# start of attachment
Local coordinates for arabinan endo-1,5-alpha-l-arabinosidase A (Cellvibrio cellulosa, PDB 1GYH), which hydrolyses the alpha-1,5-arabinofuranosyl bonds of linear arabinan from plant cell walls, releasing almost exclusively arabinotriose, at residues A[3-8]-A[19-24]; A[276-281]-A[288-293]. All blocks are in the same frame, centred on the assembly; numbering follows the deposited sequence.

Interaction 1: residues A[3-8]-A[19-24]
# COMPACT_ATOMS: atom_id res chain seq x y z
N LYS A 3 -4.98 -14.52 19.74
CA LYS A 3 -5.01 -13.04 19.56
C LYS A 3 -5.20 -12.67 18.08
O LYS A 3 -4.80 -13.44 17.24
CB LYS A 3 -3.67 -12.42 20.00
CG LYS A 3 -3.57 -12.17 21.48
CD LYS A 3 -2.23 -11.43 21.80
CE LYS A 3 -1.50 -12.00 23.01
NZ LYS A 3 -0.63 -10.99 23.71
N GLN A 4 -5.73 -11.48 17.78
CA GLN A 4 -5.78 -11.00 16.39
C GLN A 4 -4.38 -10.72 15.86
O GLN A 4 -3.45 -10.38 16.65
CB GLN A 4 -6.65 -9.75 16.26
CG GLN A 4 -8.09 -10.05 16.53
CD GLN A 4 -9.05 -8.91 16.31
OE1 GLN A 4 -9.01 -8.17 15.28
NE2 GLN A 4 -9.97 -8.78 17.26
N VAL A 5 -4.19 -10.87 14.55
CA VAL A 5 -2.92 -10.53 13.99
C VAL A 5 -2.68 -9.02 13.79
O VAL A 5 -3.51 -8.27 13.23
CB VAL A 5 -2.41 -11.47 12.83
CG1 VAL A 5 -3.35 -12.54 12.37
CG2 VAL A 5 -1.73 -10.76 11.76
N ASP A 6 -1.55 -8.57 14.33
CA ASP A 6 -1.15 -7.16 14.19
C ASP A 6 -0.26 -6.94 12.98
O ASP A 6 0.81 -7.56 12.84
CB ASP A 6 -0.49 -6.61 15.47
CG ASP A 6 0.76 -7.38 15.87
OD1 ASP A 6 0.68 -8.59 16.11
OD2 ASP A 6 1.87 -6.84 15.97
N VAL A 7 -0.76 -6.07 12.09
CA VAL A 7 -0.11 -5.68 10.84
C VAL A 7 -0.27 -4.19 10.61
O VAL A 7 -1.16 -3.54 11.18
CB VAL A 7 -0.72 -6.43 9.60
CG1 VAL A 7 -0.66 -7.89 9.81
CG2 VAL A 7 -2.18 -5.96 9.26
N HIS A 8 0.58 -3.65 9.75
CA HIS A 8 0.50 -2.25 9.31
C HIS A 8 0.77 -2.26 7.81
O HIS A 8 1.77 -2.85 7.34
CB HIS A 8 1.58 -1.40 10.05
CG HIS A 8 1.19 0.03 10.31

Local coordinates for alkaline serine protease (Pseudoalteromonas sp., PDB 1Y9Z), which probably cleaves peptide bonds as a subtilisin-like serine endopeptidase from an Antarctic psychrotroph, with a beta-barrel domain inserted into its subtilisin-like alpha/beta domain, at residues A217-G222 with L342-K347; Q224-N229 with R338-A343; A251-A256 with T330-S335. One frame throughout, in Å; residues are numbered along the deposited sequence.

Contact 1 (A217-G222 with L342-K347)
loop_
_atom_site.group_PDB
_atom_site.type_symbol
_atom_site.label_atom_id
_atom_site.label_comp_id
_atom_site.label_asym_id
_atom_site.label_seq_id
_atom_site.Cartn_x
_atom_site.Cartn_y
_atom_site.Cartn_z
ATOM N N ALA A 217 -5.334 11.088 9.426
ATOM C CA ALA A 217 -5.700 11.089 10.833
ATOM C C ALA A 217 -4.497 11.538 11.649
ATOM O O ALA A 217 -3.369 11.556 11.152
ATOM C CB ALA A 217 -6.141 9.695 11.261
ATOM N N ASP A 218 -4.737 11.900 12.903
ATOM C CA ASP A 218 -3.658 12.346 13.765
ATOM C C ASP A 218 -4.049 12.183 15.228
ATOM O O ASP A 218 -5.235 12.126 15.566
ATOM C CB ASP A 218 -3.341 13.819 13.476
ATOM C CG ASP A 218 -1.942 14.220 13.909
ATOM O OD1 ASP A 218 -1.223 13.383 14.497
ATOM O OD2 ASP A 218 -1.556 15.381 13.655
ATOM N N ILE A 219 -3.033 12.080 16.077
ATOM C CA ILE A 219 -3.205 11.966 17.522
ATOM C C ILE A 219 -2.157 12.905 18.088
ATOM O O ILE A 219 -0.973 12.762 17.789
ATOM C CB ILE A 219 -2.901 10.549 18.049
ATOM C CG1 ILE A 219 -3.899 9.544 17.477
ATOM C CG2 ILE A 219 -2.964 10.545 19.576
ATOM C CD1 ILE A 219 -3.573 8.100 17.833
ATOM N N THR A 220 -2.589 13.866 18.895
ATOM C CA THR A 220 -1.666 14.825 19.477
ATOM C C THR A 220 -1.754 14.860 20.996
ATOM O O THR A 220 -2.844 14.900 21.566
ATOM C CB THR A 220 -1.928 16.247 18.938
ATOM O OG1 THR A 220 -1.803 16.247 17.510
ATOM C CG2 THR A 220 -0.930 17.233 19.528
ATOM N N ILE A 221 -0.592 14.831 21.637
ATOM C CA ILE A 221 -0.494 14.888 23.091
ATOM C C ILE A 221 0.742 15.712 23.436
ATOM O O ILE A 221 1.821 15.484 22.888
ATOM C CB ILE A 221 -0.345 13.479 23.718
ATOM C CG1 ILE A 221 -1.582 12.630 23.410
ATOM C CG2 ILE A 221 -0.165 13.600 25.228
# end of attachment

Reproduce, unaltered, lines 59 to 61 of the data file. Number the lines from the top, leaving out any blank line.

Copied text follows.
_atom_site.Cartn_x
_atom_site.Cartn_y
_atom_site.Cartn_z